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What print has to say on AIDS?

Print medium has many limitations, and the scope is seen to be very little. But this was the medium that brought massive awareness on the most complicated, deadly subject; AIDS. It was successful in breaking every stigma and fear the people had on each period.

The Texas Department of Health wanted the uninformed masses to see the bigger picture they were missing out on. The advertisement, ‘If you’ve had two sex partners’ has the first three lines written clearly and boldly. Imitating the perception of people within a narrowed vision, the rest of the lines starts to slowly fade away showing that there is a much bigger and a scarier truth that is not seen by many. A similar message is delivered through ‘sleeping with their past’ ad, where it seeks to remind the world that every current partner would also have had many partners in their own pasts, implying that when you sleep with someone, you sleep with their pasts. The first advertisement seeks to educate, inform and help viewers by making them think more deeply, while the second advertisement seeks to induce fear directly.

The popular misconception that was widespread in this era was about the contagiousness of the disease. This, in turn, resulted in discrimination and isolation of the infected. The advertisers were tasked to eradicate such misconceptions about the disease. The California Medical Association, invoked curiosity in all viewers by displaying a glass; a neutral image that doesn’t seem to send any message until given a closer look. While the first ad was limited, the second ad extended itself to all major misconceptions. Both ads were highly simplified and precise to the point.

An advert stating “AIDS is a white man’s disease”, initially evoked rage in everyone who read it because of its direct and baseless accusation, which was exactly the plan of its creators. They wanted it to create discussions on how AIDS affects everybody irrespective of their race, age and gender. This was made due the misconception that AIDS will affect only the people of colour.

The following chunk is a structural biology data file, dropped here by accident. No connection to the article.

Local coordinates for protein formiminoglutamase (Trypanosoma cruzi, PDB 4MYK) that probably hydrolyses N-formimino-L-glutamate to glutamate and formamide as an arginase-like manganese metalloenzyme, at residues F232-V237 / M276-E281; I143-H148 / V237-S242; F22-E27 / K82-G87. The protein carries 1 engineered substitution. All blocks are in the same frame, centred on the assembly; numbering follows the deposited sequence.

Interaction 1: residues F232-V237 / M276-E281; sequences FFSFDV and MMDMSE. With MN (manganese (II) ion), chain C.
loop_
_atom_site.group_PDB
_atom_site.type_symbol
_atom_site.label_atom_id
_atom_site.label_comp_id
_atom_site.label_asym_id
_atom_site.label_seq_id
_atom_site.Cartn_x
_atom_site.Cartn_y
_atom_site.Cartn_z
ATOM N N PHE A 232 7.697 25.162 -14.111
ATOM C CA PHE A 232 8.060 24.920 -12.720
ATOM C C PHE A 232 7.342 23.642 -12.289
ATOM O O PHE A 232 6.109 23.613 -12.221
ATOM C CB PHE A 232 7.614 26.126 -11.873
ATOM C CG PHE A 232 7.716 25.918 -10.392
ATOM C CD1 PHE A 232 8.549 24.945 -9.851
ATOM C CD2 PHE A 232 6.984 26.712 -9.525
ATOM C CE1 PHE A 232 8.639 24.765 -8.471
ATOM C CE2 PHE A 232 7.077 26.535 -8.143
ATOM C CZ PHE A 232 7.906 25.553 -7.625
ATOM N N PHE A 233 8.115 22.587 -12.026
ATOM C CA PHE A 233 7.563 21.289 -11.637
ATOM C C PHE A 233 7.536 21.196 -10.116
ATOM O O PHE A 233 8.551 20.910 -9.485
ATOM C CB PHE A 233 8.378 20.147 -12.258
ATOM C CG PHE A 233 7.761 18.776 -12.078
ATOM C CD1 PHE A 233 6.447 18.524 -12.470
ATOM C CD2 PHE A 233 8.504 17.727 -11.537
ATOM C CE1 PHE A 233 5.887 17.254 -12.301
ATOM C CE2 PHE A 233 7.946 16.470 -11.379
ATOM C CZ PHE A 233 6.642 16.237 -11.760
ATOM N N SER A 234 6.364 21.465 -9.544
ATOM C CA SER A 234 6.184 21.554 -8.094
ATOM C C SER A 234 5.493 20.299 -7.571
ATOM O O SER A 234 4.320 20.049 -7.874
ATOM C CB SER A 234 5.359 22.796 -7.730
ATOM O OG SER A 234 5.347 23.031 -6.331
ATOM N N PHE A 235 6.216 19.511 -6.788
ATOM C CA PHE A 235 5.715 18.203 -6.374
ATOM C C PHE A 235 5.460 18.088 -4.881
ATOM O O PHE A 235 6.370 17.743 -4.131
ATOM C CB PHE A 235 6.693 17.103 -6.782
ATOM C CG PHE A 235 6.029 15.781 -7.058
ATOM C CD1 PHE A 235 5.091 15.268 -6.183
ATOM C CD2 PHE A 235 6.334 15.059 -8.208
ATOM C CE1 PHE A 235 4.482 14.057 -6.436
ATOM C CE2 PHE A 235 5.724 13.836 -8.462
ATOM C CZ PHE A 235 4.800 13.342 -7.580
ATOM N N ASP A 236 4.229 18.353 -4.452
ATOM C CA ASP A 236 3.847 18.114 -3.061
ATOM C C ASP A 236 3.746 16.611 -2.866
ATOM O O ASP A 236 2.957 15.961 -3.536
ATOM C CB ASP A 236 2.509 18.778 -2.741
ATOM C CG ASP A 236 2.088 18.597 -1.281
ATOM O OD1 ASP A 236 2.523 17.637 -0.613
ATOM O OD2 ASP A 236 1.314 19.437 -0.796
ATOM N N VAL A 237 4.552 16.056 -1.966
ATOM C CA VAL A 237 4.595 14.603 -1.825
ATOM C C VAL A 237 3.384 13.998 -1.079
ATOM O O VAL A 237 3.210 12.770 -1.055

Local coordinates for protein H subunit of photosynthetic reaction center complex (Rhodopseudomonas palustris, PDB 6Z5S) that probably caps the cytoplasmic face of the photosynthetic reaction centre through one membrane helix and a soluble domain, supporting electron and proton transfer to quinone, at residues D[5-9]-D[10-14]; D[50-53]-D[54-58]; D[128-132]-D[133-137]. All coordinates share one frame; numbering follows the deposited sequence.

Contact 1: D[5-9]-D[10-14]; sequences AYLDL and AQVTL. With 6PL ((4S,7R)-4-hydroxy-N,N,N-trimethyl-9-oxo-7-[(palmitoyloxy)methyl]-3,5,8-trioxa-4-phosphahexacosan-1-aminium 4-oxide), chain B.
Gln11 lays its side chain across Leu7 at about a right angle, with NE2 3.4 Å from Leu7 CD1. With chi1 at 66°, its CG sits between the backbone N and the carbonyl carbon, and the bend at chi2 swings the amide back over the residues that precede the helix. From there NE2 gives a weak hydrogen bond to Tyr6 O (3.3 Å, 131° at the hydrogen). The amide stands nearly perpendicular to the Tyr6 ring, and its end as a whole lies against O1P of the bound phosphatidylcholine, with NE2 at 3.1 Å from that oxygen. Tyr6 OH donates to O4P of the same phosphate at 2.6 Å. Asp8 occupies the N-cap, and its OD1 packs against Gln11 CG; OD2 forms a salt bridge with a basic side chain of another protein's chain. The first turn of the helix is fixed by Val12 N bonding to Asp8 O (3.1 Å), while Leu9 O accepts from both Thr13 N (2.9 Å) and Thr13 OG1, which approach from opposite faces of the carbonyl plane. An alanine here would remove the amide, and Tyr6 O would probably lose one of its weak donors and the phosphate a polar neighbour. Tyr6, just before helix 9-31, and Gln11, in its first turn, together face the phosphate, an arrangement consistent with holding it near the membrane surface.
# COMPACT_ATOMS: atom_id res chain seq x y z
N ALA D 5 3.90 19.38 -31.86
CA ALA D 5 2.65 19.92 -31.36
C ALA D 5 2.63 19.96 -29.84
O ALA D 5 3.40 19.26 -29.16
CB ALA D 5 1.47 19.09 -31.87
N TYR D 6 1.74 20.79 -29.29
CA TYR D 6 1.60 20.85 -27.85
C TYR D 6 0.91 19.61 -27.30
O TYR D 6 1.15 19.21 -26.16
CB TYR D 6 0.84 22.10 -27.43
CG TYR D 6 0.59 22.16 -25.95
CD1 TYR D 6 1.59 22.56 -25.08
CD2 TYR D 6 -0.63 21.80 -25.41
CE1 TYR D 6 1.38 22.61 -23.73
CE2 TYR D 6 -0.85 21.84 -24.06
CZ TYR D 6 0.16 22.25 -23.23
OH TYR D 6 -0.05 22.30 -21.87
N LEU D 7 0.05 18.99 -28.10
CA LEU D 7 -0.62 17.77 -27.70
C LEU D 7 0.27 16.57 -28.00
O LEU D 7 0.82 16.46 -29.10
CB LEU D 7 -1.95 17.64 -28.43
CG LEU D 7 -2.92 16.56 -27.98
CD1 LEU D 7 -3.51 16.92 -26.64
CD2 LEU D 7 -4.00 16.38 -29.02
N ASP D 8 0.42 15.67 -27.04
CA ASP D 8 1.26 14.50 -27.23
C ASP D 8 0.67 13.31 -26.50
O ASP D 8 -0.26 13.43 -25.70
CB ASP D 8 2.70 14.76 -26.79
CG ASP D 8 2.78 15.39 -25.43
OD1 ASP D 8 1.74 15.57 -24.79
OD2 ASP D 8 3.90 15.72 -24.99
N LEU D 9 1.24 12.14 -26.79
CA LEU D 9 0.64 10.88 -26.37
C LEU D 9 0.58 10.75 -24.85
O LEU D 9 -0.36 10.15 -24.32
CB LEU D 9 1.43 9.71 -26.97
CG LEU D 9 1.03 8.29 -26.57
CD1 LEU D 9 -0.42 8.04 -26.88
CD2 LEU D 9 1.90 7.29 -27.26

Urging women to say no to unprotected sex was the aim of this aid. The ad was given a simple title “No condom – No way”. It took the form of a colourful comic where the man suggests they have sexual intercourse. The lady agrees to have sex on one condition that is sex with condoms. Similarly, the next image shows a condom in the shape of a circle, in the colour red, making the image ambiguous and associating safety with condoms.

Death himself is seen to fail when you have protected sex. This humorous ad communicates that the Grim Reaper himself tumbles because of a used condom, located in a parking lot where most of the sexual activity takes place besides bedrooms.

All the AIDS-related ads had the sole aim of educating. Initially, the ads were about inducing fear which triggered violence against the infected; then the ads wanted to reduce the discrimination against the infected. Furthermore, with science paving the way with proof that proper treatment during the initial stage will stop the virus from spreading, advertisers have a new area of focus.